Intel chief executive Brian Krzanich is betting on a "wearable revolution" and a diverse workforce as key pillars in his vision for the future of the company.
Krzanich outlined his strategy during a keynote address at the 2015 International Consumer Electronics Show.
The keynote also included a raft of announcements around wearables, security and plans for a $300 million investment to support women and minorities at Intel.
The announcements include the Intel Curie module, a button-sized hardware product for wearable solutions, new applications for Intel RealSense cameras spanning robots, flying multi-copter drones and 3-D immersive experiences.
Krzanich said the rise of new personal computing experiences, intelligent and connected devices, and the wearable revolution were redefining the relationship between consumers and technology.
"Our goal with Intel technology is to help solve real problems and enable experiences that are truly desired by people and businesses," he said.
"In order to do this, we must also do more to lead the growth of diversity and inclusion within the technology industry.
"Women and under-represented minorities will continue to play a greater role as consumers, influencers, creators and leaders."
The new Diversity in Technology initiative includes a $300 million investment to encourage more diversity at Intel and within the technology industry at large. To support this initiative, the company has set a new hiring and retention goal to mirror, where possible, the face of America in its workforce by achieving full representation of women and under-represented minorities at Intel by 2020.
According to a company statement, full representation means Intel's workforce will be more representative of the talent available in the United States, including more balanced representation in senior leadership positions. Intel also plans to help build a pipeline of female and under-represented engineers and computer scientists, to actively support hiring and retaining more women and under-represented minorities and to fund programs to support more positive representation within the technology and gaming industries. Krzanich also unveiled a wearable device collaboration with Oakley, a 3-D collaboration with HP, and highlighted True Key, a new cross-platform application by Intel Security that uses personal factors like the face, device or fingerprint to make logging in easier and safer.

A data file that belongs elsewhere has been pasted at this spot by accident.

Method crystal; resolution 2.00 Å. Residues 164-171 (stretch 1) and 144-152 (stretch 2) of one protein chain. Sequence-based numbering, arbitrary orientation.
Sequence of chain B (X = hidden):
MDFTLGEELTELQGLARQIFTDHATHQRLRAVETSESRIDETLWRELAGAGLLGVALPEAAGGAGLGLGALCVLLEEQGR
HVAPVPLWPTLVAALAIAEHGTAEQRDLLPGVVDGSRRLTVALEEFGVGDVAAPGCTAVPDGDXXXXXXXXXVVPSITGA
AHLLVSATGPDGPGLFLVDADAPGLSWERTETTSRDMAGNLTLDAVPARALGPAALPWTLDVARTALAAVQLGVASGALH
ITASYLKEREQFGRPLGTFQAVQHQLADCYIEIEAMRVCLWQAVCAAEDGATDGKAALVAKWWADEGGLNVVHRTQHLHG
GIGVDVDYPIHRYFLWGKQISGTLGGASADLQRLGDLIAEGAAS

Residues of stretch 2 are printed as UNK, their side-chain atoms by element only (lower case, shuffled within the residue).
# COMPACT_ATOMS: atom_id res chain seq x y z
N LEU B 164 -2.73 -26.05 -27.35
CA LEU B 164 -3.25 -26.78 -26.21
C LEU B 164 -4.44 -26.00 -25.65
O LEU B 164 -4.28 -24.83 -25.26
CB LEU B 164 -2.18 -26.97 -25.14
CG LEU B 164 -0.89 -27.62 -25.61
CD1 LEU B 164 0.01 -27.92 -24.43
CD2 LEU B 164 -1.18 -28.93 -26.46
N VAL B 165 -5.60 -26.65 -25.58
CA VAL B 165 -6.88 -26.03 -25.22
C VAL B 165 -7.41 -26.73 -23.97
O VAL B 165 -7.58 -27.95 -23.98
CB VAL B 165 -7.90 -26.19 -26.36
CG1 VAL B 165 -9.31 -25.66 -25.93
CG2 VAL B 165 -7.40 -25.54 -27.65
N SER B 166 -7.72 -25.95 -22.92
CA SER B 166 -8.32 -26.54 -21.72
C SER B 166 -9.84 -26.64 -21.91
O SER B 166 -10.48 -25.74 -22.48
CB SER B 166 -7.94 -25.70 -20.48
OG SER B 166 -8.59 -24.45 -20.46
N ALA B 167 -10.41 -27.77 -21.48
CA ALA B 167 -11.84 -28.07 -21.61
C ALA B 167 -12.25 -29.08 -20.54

He also disclosed plans for the Intel Curie module1, a tiny hardware product based on the company's first purpose-built system-on-chip (SoC) for wearable devices.
The module is scheduled to ship in the second half of this year and includes the Intel Quark SE SoC, Bluetooth low-energy radio, sensors and battery charging. Intel has been pursuing the wearable technology segment.
Since Krzanich revealed several projects at last year's CES, the company has announced multiple products and initiatives with different fashion, fitness and lifestyle brands.
These efforts include Basis Peak, Fossil Group, Luxottica Group, MICA and Opening Ceremony and SMS Audio. Oakley is the first Luxottica Group brand that Intel is working with to fuse premium, luxury and sports eyewear with smart technology.
Krzanich was joined on stage by Oakley chief executive, Colin Baden, who said the companies were working on an intelligent product, available later this year, designed to enhance athletes' performance. Krzanich also highlighted Nixie, the 2014 "Make it Wearable" challenge winner and the first wearable camera that can fly.
Nixie rests on your wrist like a bracelet, then unfolds and takes flight on cue to take a shot of you in the moment.
New wireless charging collaborations including Hilton, Jaguar Land Rover, San Francisco International Airport* and Marriott were also revealed.
Krzanich highlighted a number of areas where the rise of connected computing intelligence was helping to reshape many facets of people's daily lives.
He showcased practical, real-world examples for robots and multi-copter drones and said that Intel RealSense cameras could provide intuitive, sight-based collision avoidance capabilities for solving complex problems.
For example, Ascending Technologies is targeting to use Intel RealSense cameras to develop intelligent and safer multi-copter drones, and iRobot is collaborating with Intel to explore this technology for its intelligent robotic platforms.